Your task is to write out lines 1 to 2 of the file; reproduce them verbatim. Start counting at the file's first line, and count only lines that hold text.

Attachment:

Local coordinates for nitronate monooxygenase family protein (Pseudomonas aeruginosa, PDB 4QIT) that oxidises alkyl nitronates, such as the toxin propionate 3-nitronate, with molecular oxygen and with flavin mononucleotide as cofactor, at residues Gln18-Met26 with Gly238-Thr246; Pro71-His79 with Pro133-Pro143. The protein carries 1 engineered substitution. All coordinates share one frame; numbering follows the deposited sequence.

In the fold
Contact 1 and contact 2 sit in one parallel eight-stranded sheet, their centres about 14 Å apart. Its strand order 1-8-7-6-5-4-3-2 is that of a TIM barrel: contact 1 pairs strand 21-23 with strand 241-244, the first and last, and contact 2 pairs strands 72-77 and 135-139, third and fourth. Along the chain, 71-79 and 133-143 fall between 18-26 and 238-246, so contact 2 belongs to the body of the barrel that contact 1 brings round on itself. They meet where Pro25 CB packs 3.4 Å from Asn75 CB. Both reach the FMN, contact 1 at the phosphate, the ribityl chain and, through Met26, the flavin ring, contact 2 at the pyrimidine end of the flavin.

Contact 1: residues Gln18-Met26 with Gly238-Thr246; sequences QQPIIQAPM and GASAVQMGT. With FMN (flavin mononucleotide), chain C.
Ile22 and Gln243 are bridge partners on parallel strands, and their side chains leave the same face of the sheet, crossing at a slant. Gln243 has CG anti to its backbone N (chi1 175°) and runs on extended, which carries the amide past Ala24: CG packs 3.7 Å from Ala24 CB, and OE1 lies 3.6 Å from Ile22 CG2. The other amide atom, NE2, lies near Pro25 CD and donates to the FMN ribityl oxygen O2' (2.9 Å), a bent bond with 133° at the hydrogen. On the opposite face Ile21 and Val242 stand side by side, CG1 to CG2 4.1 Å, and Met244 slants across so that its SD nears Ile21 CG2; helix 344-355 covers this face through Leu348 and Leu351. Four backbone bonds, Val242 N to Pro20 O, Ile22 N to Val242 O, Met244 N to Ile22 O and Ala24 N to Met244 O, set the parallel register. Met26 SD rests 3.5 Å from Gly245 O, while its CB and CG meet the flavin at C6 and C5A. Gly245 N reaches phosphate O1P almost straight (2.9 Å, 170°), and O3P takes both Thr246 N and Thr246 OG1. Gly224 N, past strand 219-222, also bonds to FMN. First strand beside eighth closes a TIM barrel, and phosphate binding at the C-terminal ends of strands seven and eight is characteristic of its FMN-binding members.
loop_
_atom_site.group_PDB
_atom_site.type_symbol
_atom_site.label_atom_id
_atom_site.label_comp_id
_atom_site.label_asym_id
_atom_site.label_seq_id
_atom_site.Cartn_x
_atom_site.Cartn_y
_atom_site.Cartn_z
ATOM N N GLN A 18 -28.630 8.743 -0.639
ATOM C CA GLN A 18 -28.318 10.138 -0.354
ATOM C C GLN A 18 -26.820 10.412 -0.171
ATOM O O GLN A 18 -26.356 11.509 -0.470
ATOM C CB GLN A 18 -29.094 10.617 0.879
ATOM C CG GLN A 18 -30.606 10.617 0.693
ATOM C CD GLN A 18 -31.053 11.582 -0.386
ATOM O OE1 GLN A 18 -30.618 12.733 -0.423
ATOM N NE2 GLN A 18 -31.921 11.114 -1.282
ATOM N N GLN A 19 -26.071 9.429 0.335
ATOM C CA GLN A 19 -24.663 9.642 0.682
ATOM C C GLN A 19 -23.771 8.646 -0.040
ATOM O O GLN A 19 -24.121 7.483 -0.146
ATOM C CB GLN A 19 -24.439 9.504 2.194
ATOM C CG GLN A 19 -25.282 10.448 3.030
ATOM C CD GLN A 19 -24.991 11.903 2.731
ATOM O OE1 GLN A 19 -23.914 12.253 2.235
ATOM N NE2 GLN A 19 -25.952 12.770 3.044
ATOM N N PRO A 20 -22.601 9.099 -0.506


Local coordinates for nitronate monooxygenase family protein (Pseudomonas aeruginosa, PDB 4QIT) that oxidises alkyl nitronates, such as the toxin propionate 3-nitronate, with molecular oxygen and with flavin mononucleotide as cofactor, at residues Gln18-Met26 with Gly238-Thr246; Pro71-His79 with Pro133-Pro143. The protein carries 1 engineered substitution. All coordinates share one frame; numbering follows the deposited sequence.

In the fold